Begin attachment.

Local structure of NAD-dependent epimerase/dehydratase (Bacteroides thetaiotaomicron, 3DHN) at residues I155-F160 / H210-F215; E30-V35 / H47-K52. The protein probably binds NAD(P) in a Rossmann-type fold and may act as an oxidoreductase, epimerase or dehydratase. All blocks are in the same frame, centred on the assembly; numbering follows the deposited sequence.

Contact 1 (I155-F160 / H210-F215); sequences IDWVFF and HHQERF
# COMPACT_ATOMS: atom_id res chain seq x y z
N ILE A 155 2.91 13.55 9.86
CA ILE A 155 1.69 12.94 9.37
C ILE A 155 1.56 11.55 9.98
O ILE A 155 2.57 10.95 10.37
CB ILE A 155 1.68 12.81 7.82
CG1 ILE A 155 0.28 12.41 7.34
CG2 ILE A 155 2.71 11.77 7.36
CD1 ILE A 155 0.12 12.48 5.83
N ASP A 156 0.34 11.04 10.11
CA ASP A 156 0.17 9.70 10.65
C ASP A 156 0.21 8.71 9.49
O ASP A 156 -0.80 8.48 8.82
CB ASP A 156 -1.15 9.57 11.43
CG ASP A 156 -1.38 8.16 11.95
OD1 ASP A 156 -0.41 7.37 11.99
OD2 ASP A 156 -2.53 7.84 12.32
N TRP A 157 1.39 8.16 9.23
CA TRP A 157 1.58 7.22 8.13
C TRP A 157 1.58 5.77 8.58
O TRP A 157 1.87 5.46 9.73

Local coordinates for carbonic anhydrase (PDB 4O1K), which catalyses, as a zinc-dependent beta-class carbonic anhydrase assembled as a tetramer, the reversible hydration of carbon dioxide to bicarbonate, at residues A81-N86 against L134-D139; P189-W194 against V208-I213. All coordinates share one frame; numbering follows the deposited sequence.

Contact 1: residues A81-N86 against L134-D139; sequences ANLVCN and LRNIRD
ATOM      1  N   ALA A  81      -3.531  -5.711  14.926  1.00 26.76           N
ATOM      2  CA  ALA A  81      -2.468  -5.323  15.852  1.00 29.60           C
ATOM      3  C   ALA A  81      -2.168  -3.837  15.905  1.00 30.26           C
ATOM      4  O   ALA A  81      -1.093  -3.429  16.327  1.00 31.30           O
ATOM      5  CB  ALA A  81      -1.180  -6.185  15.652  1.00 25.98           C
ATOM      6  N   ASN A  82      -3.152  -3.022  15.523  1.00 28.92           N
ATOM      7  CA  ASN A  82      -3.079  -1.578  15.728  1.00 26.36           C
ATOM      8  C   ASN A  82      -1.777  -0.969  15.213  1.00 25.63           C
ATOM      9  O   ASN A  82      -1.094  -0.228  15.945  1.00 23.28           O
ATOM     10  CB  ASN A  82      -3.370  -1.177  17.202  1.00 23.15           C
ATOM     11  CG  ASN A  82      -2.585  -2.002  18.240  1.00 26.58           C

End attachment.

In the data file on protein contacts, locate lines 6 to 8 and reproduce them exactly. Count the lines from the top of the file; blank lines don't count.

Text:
C ILE A 155 1.56 11.55 9.98
O ILE A 155 2.57 10.95 10.37
CB ILE A 155 1.68 12.81 7.82